Preparing a Masterpiece
I choose Chorale’s repertoire, and plan our programs, on the basis of personal preference and “gut reaction” more than anything else. Yes, I consider such factors as difficulty, cost, marketing, season, venue, and the likelihood that our singers will have an enjoyable, instructive time learning the music. But if I don’t respond positively to the music in the first place, I will not enjoy working on it, and everyone involved will suffer. There is a lot of music out there and I am happy to leave a good share of it to others -- I don’t expect to run out of welcome challenges.
Having chosen a piece, I wall off the emotional nature of the choice process and set about studying the music, justifying it, building a case for my choice and my approach. I may start with Wikipedia or by asking advice and guidance from a music academic. I gather and read books, articles, and even dissertations. I purchase and listen to recordings and read the notes included with the CD’s. I play through the scores on the piano. I do all of this before I even order scores for the group, because if a work is available in several editions, I want to be sure to get the one most suitable to Chorale’s needs. I have to be able to say/write something that is informed and helpful, long before we even begin rehearsing, to be used in our brochure, press releases, and newsletter concert announcements. Then, during our rehearsal period, I write weekly blog posts, write emails to the choir, and provide information about the piece during rehearsals, usually off the cuff, so I have to have a good understanding of the piece throughout. Chorale’s singers are smart and educated. They listen carefully and will question the things I say. If they feel they cannot trust me, our morale and sense of ensemble will suffer.
I have lived much of my adult life in proximity to the University of Chicago—I attended the University for four quarters and conducted its choirs for twelve years. Although I am no academic, I have been forced many times to justify my choices and statements to people who are, and I always think of these smart neighbors of mine as our audience. They probably don't pay as much attention to what I say and write as I think they do, but I don’t want to feel foolish or ashamed when I meet them in the grocery store. I do what I can to maintain a certain standard—my impression of their standard—and to welcome, fearlessly, their skepticism and questions.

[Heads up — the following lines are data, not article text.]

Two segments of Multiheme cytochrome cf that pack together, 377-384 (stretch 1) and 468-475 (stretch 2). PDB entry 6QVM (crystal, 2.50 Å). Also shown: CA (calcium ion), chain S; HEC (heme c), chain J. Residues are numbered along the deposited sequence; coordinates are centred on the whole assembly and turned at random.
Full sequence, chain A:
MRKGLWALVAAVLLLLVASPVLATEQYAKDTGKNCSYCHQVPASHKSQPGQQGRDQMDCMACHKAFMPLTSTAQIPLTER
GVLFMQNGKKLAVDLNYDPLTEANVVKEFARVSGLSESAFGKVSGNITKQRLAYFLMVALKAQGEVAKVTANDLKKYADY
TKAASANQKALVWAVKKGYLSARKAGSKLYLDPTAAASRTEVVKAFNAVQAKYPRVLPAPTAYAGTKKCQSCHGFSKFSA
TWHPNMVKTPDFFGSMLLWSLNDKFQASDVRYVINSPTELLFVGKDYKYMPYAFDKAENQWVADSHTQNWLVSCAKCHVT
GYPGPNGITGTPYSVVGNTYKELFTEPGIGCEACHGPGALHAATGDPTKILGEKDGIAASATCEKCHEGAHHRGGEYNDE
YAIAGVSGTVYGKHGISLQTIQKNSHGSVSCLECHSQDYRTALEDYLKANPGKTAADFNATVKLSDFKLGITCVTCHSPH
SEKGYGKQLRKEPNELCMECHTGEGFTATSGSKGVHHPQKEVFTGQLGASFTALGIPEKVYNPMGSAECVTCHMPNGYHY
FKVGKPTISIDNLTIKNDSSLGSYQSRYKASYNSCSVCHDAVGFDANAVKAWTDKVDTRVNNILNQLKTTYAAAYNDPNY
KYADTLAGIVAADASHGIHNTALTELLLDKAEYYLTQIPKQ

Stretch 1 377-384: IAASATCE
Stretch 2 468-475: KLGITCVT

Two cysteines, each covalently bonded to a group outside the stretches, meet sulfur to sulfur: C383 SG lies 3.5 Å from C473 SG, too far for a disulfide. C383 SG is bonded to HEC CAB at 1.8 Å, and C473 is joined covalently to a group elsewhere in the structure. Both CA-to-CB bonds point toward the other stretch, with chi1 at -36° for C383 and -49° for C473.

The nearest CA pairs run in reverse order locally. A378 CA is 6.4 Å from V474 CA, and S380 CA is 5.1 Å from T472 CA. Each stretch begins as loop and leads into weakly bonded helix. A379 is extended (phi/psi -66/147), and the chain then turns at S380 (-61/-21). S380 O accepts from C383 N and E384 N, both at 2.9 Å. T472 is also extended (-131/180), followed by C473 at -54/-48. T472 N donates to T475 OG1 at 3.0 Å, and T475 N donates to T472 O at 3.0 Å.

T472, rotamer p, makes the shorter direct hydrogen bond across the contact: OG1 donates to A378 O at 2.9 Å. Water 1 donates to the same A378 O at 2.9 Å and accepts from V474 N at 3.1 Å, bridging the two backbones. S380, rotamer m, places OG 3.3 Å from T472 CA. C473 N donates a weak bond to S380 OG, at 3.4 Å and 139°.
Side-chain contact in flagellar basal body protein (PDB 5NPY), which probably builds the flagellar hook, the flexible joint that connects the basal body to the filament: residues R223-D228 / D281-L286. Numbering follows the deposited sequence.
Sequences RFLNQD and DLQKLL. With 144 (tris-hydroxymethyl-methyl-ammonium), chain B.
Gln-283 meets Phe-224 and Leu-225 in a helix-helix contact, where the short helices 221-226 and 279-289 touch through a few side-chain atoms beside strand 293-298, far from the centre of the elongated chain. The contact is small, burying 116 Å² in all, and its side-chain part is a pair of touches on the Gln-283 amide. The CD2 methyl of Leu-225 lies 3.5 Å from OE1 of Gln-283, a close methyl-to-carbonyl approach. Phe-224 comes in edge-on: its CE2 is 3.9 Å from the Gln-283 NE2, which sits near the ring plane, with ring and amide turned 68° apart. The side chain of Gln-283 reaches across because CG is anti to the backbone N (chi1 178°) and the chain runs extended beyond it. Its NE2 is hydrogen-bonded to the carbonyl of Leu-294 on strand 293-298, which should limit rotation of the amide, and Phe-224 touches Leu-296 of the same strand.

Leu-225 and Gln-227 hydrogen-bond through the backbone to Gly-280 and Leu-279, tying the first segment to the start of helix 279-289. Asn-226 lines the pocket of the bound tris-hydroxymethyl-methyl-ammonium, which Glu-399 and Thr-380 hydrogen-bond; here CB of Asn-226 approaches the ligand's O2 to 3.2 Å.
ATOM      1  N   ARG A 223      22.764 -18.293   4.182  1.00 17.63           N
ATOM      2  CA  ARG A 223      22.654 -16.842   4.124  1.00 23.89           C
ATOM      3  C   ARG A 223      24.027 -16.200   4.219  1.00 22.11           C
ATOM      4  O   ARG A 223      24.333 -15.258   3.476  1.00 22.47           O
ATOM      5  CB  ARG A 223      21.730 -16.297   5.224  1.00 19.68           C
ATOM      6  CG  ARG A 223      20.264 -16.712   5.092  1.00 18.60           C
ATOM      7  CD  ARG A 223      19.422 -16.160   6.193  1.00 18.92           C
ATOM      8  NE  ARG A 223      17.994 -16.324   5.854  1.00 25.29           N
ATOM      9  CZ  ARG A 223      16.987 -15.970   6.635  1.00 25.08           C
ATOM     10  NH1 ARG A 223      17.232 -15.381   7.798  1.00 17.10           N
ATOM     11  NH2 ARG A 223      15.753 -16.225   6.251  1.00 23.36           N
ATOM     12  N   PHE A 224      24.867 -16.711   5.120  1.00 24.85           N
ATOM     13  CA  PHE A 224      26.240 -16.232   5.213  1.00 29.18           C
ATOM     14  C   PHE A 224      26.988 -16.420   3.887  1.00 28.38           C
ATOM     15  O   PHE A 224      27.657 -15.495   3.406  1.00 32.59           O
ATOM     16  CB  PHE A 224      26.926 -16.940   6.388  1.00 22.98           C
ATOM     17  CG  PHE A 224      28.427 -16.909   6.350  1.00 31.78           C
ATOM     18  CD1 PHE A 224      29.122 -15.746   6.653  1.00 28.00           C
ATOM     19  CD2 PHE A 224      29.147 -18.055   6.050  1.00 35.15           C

One must tread carefully, with both academics and performers, in preparing and writing about Bach’s St. John Passion. So much has been written, so much has been recorded, and there are radically differing approaches and convictions concerning the manner in which his music should be performed. One risks adding to the confusion and ending up with an incoherent, indefensible performance if one does not embark on this journey well prepared. It has been my good fortune to have sung a lot of Bach in my life. I love his music, my talents are suited to it, and I have had a lot of specialized training in performing Baroque music. I have sung his major works, as well as his motets and many of his cantatas, many, many times, under good conductors and with good colleagues. So I begin my reflection and study from the standpoint of personal experience. I know what his music feels and sounds like to me, and can extrapolate from this some understanding of the problems, as well as the joys, my performers and our audiences are likely to have.
But I need more than personal experience, or the experience of my teachers and conductors, to tackle a problem so huge as the St. John Passion. So I read a lot. I began, in this case, with the magisterial biography of Bach by Christoph Wolff, Johann Sebastian Bach: The Learned Musician. It is a huge book, a summer’s worth of reading. I have selectively augmented this with The New Bach Reader, recently update by Wolff, and Laurence Dreyfus’ Bach’s Continuo Group. Another invaluable, aid, has been Hearing Bach’s Passions, by Daniel Melamed. A scholar whose journal articles and reviews have been extremely helpful is John Butt. Robert Marshall, formerly a professor at the University of Chicago, has written extensively about Bach’s Passions, particularly about the perceived anti-Semitism in the St. John Passion, and I have had the good fortune to have heard a series of lectures on the same subject, presented by Michael Marissen at the Oregon Bach Festival. And I have received a great deal of help and guidance from Dr. Uri Golomb, of Tel Aviv University. I became aware of his Doctoral dissertation, Expression and Meaning in Bach Performance and Reception: An Examination of the B minor Mass on Record, while preparing Chorale’s performance of the B Minor two years ago, and have corresponded with him since that time. He has pointed me toward several helpful articles, answered random questions, and made me aware of a recent dissertation by Michael Troy Murphy, entitled Performance Practice of Johann Sebastian Bach’s Passio Secundum Johannem: A Study of 25 Years of Recorded History (1982-2007) as Influenced by Events Surrounding the Historically Informed Performance Movement, which includes an exhaustive survey of recordings made during the specified time period. I also have studied a number of different recordings, notably those by John Elliot Gardiner, Philippe Herreweghe, and Helmuth Rilling.
Altogether, preparing and presenting a Bach passion is a big job. But it is worth every minute.